Tuesday was the last day of classes before the summer break for Kansas City Public Schools. But for Southwest Early College Campus, it was just the end.
The district is closing the old brick and stone school that has been a landmark in Brookside for nearly 90 years.
Southwest High School, 6512 Wornall Road, has a rich history with a string of famous alums who have strolled through its halls, performed on its stage, played ball on its hardwood and worn the Indians jersey on the field.
Rapper TechN9ne, a 1991 graduate, said: “Southwest is where I learned everything I needed to start my own business. I am a totally proud Southwest Indian. That’s the only reason I would wear orange and black. I’m super sad that it’s closing.”
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Tuesday afternoon the school’s wide hallways were quiet. Seniors said their goodbyes last week at graduation, and only about 100 students showed up for the final day. Most classrooms in the four-story building were empty. In those that weren’t, students played games, watched movies or chatted while waiting for the last 2:20 p.m. end-of-school bell.
“I’m sad that they are closing this school,” said Tara Micham, who teaches economics and government. “I love teaching in these classrooms. They are so spacious. I can teach from any corner of the room.”
She said she has enjoyed her students.
“And this is such a great neighborhood. I can come and leave from this school any time of day or night and I always feel safe.”
The Kansas City school board voted to close Southwest along with Wendell Phillips Elementary and Satchel Paige Elementary schools as part of a plan that reconfigures school attendance boundaries. The plan is designed, district leaders say, to make better use of school building space.
With the creation of more neighborhood schools, the plan is also expected to strengthen community ties and bolster student achievement. Next year, Southwest students will join students at Southeast High School, now the district’s African-Centered College Preparatory Academy.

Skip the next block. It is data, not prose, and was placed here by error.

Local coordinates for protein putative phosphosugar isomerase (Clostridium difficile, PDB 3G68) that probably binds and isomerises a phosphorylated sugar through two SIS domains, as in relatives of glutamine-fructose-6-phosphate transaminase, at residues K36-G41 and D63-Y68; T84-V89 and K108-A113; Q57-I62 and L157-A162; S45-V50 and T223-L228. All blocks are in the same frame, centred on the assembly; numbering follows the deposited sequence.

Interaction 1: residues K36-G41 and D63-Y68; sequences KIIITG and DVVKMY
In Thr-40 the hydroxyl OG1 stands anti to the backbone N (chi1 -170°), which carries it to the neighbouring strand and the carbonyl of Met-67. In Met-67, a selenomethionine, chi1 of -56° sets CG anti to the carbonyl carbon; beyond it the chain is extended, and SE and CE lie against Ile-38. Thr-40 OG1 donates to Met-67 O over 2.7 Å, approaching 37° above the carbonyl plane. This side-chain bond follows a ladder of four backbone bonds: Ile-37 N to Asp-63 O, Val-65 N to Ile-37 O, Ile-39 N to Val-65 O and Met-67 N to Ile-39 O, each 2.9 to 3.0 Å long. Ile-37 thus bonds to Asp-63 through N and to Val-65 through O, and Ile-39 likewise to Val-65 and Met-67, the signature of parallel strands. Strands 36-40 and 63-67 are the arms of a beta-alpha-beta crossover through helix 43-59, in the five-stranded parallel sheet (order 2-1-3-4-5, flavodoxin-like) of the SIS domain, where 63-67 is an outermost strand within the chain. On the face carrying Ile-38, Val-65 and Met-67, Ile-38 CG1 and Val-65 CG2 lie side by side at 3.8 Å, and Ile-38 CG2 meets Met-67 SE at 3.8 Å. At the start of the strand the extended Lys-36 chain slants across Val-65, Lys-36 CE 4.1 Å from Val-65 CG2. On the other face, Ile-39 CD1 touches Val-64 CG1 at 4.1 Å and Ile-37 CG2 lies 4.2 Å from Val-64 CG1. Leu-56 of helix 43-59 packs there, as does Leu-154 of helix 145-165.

Enrollment in the district has dwindled over the years. In 2006, enrollment was 28,299; in 2015 it was 15,258. At Southwest, enrollment went from 1,491 in 2011 to 239 in 2015.
Closing Southwest reduces the district to four neighborhood high schools.
Southwest was built on a part of the old Armour farm in early 1925 to serve a rapidly growing Country Club District.
Over the years, many of Kansas City’s prominent citizens graduated from Southwest, including Lester Milgram, owner of Milgram Food Stores, in 1934; journalist and author Calvin Trillin in 1953; and Henry Bloch, co-founder of tax preparation giant H&R Block, in 1939.
Ed Matheny, a retired Kansas City attorney and author of “The Rise and Fall of Excellence: The Story of Southwest High School,” graduated from Southwest in 1940. He was class president his senior year and remembers playing football and basketball and running track.
“I had a long and glorious history at Southwest,” Matheny said. “Southwest was one of the best high schools in the country.”
He said that in the 1950s it was listed in national magazines as one of the 30 best high schools.
Bloch, a friend of Matheny’s, said he remembers Southwest being “such a great school. I’m sorry it is going to close.”
District demographics changed through the years, resulting in fewer residents of the neighborhood around Southwest sending children to public schools.
From 1990 until 2005, Southwest operated as Southwest Charter School. Then it was established as an early college prep school. By the 2009-2010 school year, it was known as one of the district’s more successful programs.
Five years ago, when the district sought to downsize, middle school students were put in high school buildings. Students from Westport High School moved into Southwest.
With Westport, unanticipated behavior problems erupted. In 2010, the school principal changed twice. The graduation rate dropped from 68.5 percent in 2012 to 51.5 percent last year. At the same time, composite ACT scores dipped from just above 16 to about 15 out of a possible 36.
But that’s not how TechN9ne, born Aaron D. Yates, remembers his school.
“The whole time I was in school all I heard was, ‘Mr. Yates, if you knew your work like you knew that music, you’d be an A student,’” he said. “I wanted my raps to be smarter. My junior and senior year I made the honor roll.”
Former NFL linebacker Michael Jones said his memories of Southwest are “sweet.”
“It prepared me,” said Jones, a former St. Louis Ram known for making the final, winning tackle of Super Bowl XXXIV. Jones now is the head football coach at Lincoln University in Jefferson City. He has given the commencement speech at Southwest twice, as recently as 2015.
“Southwest was a great steppingstone,” Jones said. “I had great teachers. It was a great school and I have really fond memories.”